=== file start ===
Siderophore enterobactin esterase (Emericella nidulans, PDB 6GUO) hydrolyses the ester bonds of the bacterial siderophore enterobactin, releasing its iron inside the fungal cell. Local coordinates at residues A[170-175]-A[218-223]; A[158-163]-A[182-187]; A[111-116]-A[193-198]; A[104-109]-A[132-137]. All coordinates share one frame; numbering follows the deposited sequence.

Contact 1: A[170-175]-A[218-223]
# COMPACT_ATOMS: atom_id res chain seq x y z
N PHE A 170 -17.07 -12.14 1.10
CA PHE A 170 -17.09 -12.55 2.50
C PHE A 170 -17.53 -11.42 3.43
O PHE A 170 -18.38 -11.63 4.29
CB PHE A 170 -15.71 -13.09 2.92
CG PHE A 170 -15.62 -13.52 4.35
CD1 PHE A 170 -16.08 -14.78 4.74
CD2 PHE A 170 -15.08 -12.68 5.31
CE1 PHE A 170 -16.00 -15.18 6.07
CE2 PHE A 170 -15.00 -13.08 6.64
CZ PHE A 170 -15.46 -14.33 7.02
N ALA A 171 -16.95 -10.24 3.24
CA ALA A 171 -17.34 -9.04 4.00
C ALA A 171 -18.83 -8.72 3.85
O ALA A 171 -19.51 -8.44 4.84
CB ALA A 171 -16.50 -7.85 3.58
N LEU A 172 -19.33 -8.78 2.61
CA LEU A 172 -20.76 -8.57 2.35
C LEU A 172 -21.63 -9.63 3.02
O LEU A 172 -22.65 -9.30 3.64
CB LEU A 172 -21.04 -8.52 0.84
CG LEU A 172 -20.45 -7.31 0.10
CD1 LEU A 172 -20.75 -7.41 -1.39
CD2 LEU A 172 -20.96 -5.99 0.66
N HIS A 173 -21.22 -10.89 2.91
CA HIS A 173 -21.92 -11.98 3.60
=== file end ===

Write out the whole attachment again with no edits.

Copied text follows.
Siderophore enterobactin esterase (Emericella nidulans, PDB 6GUO) hydrolyses the ester bonds of the bacterial siderophore enterobactin, releasing its iron inside the fungal cell. Local coordinates at residues A[170-175]-A[218-223]; A[158-163]-A[182-187]; A[111-116]-A[193-198]; A[104-109]-A[132-137]. All coordinates share one frame; numbering follows the deposited sequence.

Contact 1: A[170-175]-A[218-223]
# COMPACT_ATOMS: atom_id res chain seq x y z
N PHE A 170 -17.07 -12.14 1.10
CA PHE A 170 -17.09 -12.55 2.50
C PHE A 170 -17.53 -11.42 3.43
O PHE A 170 -18.38 -11.63 4.29
CB PHE A 170 -15.71 -13.09 2.92
CG PHE A 170 -15.62 -13.52 4.35
CD1 PHE A 170 -16.08 -14.78 4.74
CD2 PHE A 170 -15.08 -12.68 5.31
CE1 PHE A 170 -16.00 -15.18 6.07
CE2 PHE A 170 -15.00 -13.08 6.64
CZ PHE A 170 -15.46 -14.33 7.02
N ALA A 171 -16.95 -10.24 3.24
CA ALA A 171 -17.34 -9.04 4.00
C ALA A 171 -18.83 -8.72 3.85
O ALA A 171 -19.51 -8.44 4.84
CB ALA A 171 -16.50 -7.85 3.58
N LEU A 172 -19.33 -8.78 2.61
CA LEU A 172 -20.76 -8.57 2.35
C LEU A 172 -21.63 -9.63 3.02
O LEU A 172 -22.65 -9.30 3.64
CB LEU A 172 -21.04 -8.52 0.84
CG LEU A 172 -20.45 -7.31 0.10
CD1 LEU A 172 -20.75 -7.41 -1.39
CD2 LEU A 172 -20.96 -5.99 0.66
N HIS A 173 -21.22 -10.89 2.91
CA HIS A 173 -21.92 -11.98 3.60